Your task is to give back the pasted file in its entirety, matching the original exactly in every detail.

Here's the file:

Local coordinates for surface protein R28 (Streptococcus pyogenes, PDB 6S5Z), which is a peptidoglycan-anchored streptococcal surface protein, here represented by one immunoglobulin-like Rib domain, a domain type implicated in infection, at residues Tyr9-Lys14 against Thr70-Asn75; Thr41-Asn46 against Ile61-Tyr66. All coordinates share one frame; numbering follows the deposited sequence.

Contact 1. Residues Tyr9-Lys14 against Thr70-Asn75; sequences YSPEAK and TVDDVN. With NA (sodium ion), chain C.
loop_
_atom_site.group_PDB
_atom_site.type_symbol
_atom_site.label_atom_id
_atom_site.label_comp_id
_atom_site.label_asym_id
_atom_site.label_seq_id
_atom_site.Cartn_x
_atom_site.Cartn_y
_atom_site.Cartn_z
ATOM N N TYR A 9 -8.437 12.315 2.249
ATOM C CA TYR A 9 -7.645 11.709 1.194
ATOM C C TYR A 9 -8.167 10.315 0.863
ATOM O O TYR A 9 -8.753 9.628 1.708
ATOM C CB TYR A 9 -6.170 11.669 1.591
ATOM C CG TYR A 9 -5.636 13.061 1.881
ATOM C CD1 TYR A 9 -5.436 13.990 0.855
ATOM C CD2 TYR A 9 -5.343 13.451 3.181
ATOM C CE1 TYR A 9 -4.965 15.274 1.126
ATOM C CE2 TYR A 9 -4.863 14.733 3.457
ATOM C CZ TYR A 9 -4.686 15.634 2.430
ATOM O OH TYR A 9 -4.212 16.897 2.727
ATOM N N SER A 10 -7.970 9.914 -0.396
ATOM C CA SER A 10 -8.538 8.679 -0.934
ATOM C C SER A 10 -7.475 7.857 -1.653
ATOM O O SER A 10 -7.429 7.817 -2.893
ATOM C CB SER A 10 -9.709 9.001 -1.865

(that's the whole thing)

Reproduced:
Local coordinates for surface protein R28 (Streptococcus pyogenes, PDB 6S5Z), which is a peptidoglycan-anchored streptococcal surface protein, here represented by one immunoglobulin-like Rib domain, a domain type implicated in infection, at residues Tyr9-Lys14 against Thr70-Asn75; Thr41-Asn46 against Ile61-Tyr66. All coordinates share one frame; numbering follows the deposited sequence.

Contact 1. Residues Tyr9-Lys14 against Thr70-Asn75; sequences YSPEAK and TVDDVN. With NA (sodium ion), chain C.
loop_
_atom_site.group_PDB
_atom_site.type_symbol
_atom_site.label_atom_id
_atom_site.label_comp_id
_atom_site.label_asym_id
_atom_site.label_seq_id
_atom_site.Cartn_x
_atom_site.Cartn_y
_atom_site.Cartn_z
ATOM N N TYR A 9 -8.437 12.315 2.249
ATOM C CA TYR A 9 -7.645 11.709 1.194
ATOM C C TYR A 9 -8.167 10.315 0.863
ATOM O O TYR A 9 -8.753 9.628 1.708
ATOM C CB TYR A 9 -6.170 11.669 1.591
ATOM C CG TYR A 9 -5.636 13.061 1.881
ATOM C CD1 TYR A 9 -5.436 13.990 0.855
ATOM C CD2 TYR A 9 -5.343 13.451 3.181
ATOM C CE1 TYR A 9 -4.965 15.274 1.126
ATOM C CE2 TYR A 9 -4.863 14.733 3.457
ATOM C CZ TYR A 9 -4.686 15.634 2.430
ATOM O OH TYR A 9 -4.212 16.897 2.727
ATOM N N SER A 10 -7.970 9.914 -0.396
ATOM C CA SER A 10 -8.538 8.679 -0.934
ATOM C C SER A 10 -7.475 7.857 -1.653
ATOM O O SER A 10 -7.429 7.817 -2.893
ATOM C CB SER A 10 -9.709 9.001 -1.865